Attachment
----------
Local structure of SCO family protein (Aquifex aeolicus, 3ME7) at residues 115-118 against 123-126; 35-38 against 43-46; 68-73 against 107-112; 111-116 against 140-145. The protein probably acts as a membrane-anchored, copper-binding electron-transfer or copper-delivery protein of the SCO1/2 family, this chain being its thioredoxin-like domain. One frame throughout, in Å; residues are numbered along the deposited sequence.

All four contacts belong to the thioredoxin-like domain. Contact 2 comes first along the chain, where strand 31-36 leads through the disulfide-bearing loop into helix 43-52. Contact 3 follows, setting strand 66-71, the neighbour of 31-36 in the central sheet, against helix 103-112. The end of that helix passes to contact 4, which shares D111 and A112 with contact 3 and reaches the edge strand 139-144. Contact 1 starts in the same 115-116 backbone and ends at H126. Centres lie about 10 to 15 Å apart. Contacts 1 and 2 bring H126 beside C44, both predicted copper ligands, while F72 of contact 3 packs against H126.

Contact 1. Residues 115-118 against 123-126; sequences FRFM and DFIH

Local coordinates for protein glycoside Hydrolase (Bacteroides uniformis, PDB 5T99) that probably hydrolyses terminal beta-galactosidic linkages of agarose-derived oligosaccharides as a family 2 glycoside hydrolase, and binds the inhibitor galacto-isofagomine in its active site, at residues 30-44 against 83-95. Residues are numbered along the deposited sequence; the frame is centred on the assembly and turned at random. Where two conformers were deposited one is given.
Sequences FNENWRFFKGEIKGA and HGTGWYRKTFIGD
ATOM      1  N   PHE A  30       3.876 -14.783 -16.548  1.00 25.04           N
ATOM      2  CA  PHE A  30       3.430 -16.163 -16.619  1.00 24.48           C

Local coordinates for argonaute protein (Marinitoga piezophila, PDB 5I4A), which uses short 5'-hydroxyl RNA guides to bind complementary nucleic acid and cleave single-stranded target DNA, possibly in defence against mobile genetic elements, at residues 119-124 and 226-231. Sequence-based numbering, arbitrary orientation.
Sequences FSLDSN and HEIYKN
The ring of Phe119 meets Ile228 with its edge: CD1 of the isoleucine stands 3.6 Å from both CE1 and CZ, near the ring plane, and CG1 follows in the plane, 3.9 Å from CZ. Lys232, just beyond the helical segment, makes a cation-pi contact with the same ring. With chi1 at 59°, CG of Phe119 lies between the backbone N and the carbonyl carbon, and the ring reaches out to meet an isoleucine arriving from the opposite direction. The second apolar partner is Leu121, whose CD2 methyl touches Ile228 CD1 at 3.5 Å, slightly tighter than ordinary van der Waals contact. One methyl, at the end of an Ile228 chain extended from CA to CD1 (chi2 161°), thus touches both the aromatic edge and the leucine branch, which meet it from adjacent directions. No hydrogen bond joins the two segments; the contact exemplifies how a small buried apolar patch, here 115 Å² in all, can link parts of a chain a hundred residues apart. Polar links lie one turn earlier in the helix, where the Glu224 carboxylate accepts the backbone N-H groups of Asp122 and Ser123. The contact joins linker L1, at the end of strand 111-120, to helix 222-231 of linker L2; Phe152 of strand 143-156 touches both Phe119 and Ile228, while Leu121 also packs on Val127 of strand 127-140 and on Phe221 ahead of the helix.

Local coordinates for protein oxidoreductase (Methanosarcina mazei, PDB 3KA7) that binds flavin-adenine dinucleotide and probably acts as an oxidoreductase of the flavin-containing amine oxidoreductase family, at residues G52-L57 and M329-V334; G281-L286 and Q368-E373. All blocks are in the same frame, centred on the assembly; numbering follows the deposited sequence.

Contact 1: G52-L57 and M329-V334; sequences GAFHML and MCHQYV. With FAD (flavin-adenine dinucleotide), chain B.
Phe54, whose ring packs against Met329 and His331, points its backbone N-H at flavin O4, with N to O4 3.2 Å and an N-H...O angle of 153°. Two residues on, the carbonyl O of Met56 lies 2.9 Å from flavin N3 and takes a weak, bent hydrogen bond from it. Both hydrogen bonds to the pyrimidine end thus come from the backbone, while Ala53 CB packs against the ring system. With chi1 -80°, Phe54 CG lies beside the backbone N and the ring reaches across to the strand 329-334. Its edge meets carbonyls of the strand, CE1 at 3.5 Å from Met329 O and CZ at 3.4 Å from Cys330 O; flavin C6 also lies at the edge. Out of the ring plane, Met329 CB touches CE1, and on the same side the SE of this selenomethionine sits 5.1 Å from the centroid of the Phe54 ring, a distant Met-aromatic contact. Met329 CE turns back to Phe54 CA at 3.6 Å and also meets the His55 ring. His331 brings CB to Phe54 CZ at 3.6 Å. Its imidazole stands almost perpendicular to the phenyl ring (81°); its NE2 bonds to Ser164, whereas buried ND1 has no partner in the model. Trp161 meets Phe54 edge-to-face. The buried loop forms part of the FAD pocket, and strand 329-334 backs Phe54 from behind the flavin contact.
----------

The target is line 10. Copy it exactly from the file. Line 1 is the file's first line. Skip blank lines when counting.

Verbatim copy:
The ring of Phe119 meets Ile228 with its edge: CD1 of the isoleucine stands 3.6 Å from both CE1 and CZ, near the ring plane, and CG1 follows in the plane, 3.9 Å from CZ. Lys232, just beyond the helical segment, makes a cation-pi contact with the same ring. With chi1 at 59°, CG of Phe119 lies between the backbone N and the carbonyl carbon, and the ring reaches out to meet an isoleucine arriving from the opposite direction. The second apolar partner is Leu121, whose CD2 methyl touches Ile228 CD1 at 3.5 Å, slightly tighter than ordinary van der Waals contact. One methyl, at the end of an Ile228 chain extended from CA to CD1 (chi2 161°), thus touches both the aromatic edge and the leucine branch, which meet it from adjacent directions. No hydrogen bond joins the two segments; the contact exemplifies how a small buried apolar patch, here 115 Å² in all, can link parts of a chain a hundred residues apart. Polar links lie one turn earlier in the helix, where the Glu224 carboxylate accepts the backbone N-H groups of Asp122 and Ser123. The contact joins linker L1, at the end of strand 111-120, to helix 222-231 of linker L2; Phe152 of strand 143-156 touches both Phe119 and Ile228, while Leu121 also packs on Val127 of strand 127-140 and on Phe221 ahead of the helix.